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The 5th's 'Spamalot' is a silly place

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SPAMALOT

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Monty Python's "Spamalot" is "lovingly ripped off" from the infamous film "Monty Python and the Holy Grail." If you have somehow never seen this film, you really should get on that. If you breathe air, then you've seen the film and might be wondering why on earth someone would make a musical out of it. Eric Idle, one of the original Pythons, thought it was a good idea and, in fact, it is a great idea. It is a pandering ridiculous display of silliness and it is glorious. The world needs more ways to enjoy Tim the Enchanter, killer bunnies, rude French knights, and the Knights Who Say Ni and so, my friends, here it is.

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Along with a fully realized version of Prince Herbert's "He's Going to Tell," the cherished "Camelot" tap dance routine from the film, and the Python favorite "Always Look on the Bright Side of Life," Spamalot's catchy score skewers musical theatre, a la "The Producers." Great songs such as the power ballad "Song That Goes Like This," "I Am Not Dead Yet," and "You Won't Succeed on Broadway" ("if you don't have any Jews" is the rest of that lyric) are peppered throughout the very funny book, which embellishes the source material without exploiting it. The 5th Avenue's production adds an extra dollop of happiness to every beloved gag for an evening of hilarity, both familiar and new. 5th Ave newcomer and Director Josh Rhodes, whose credits include musical directing and choreographing on Broadway, has an intelligently light touch, allowing the actors the freedom to be silly and play. The result is a care-free evening of laughs and smart nose-tapping references.

The Broadway tour of "Spamalot" recreated the film's finest moments, but you can do that in your own living room. The 5th Ave's production does an excellent job paying homage without precisely mimicking the film, which is impressive and refreshing. The ensemble is full of homegrown Seattle talent who really bring it, perfectly supporting the leads, most of whom have Broadway creds. As a group, the prize definitely goes to Robin's freakishly happy and renaissancey minstrels, lead by Joshua Carter (who also brings down the house as the fragile and romantic Prince Herbert, or Alice, if you ask his father). Sarah Rose Davis (who will star as Fanny Brice in "Funny Girl" at Village this spring) also stands out, managing to turn a thankless chorus girl job into a fun cameo with every entrance. Heath Saunders' infectious smile during his performances in a variety of roles bursts at the seams with absurd joy.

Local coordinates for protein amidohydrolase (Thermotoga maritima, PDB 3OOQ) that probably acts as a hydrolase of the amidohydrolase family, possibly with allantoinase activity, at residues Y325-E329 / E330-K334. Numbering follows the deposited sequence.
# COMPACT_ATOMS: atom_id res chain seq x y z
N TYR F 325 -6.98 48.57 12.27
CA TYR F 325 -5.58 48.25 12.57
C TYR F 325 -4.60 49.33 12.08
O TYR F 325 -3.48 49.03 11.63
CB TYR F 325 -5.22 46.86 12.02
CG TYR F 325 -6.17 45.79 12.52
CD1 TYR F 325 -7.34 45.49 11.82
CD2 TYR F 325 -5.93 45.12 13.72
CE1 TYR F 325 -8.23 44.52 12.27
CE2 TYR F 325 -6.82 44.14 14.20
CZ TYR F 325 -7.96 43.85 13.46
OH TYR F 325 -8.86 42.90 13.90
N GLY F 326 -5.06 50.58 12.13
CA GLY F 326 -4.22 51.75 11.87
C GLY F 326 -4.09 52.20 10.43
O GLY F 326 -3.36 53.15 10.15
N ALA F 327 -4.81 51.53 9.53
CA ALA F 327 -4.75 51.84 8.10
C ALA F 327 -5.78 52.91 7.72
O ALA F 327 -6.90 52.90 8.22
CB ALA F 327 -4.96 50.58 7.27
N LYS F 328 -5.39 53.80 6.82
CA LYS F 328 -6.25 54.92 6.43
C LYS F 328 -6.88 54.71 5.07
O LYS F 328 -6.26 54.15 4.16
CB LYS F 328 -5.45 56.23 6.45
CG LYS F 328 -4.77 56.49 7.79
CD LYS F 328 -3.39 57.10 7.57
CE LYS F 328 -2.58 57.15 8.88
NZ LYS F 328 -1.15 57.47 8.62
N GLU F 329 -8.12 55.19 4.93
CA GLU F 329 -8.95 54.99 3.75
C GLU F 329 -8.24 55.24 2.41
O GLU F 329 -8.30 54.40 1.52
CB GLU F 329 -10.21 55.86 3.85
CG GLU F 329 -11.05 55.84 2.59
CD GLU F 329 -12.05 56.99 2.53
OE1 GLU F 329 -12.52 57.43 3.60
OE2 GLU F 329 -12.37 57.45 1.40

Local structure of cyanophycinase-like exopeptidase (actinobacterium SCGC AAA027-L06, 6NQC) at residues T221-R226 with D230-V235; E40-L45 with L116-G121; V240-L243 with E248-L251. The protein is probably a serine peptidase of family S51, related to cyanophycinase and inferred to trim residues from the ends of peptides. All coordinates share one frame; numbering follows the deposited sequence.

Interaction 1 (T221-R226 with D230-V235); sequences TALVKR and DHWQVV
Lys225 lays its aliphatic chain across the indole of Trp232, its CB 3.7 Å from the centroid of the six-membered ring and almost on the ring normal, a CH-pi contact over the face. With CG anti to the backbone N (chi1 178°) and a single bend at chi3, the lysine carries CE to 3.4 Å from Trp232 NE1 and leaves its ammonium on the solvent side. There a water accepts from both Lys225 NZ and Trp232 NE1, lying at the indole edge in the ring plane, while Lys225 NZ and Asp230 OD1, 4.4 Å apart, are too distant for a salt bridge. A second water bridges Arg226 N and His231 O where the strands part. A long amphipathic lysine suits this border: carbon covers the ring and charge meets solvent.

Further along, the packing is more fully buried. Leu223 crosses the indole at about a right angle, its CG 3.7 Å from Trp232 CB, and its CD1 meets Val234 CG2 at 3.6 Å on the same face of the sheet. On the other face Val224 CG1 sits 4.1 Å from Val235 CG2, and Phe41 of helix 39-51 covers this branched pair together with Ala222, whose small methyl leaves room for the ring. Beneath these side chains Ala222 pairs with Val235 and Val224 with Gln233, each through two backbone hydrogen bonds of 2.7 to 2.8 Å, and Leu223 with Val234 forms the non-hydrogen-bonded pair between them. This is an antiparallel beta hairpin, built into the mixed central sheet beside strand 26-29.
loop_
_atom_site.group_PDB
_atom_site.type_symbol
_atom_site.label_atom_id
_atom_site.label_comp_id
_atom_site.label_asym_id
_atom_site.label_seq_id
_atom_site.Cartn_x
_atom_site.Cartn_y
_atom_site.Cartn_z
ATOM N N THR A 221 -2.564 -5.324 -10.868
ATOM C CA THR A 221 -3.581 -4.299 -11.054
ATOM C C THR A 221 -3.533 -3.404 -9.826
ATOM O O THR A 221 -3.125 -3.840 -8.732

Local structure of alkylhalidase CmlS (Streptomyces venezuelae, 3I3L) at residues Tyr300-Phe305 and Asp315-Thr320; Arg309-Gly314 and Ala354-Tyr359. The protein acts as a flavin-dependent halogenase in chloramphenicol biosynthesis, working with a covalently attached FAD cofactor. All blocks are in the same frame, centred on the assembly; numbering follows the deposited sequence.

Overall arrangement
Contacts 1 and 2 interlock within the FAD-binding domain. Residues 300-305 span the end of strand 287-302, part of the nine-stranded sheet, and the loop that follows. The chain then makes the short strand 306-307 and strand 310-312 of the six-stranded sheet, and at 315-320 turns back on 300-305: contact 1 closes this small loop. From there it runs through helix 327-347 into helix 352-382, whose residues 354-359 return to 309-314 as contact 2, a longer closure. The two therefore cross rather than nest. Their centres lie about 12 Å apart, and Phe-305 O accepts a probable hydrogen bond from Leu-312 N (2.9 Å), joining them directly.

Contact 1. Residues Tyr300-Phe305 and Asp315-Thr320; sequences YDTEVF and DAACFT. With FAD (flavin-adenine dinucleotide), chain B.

Allen Fitzpatrick really could not have been more perfectly cast as King Arthur. The stern actor fills the role of the beleaguered straight man with confidence and authority, deftly able to keep his dignity despite the utter imbeciles that surround him. Laura Griffith as the Lady of the Lake shows off some serious vocal pyrotechnics in her songs "Whatever Happened to My Part?" and "Find Your Grail," her glorious voice prettily soaring up to tinkle the jewels on the theater's dragon chandelier. In this production, the Lady of the Lake is played more subtly instead of an over-the-top diva dripping with attitude, which is charming, but doesn't quite pack the same punch. You get the feeling that the Lady is a really nice person who just would like to point out, sorry, that she hasn't been on stage in awhile.

Matt Owen, Dane Stokinger Cook, and Louis Hobson star as the cowardly Sir Robin, the homicidally brave Sir Lancelot, and political-peasant-turned-flaxen-hunk Sir Gallahad, but all work double or triple time playing a multitude of characters from the swallow-obsessed castle guards and black knights to music-hating father-of-the-grooms and leader of the Knights Who Say Ni. All three actors can be hard to spot as they expertly melt into the different roles.

There are about 350,000 costume changes in this show and about twice as many sequins and rhinestones (kudos to Set and Costume Designer Tim Hatley, especially for the Lady's magnificent gowns), so The 5th's backstage probably looks like a Vegas Showgirl Convention exploded at the end of every show. Totally worth it.

One very serious fault with the book is that it does sadly skip over Sir Bedevere's marvelous witch trial. Sir Bedevere, played by Richard Gray, gets the short end of the stick on that one. But the bottom line is The 5th's "Spamalot" is well worth the trip, you sons of a silly person. Now get thee to the theatre or I shall taunt you a second

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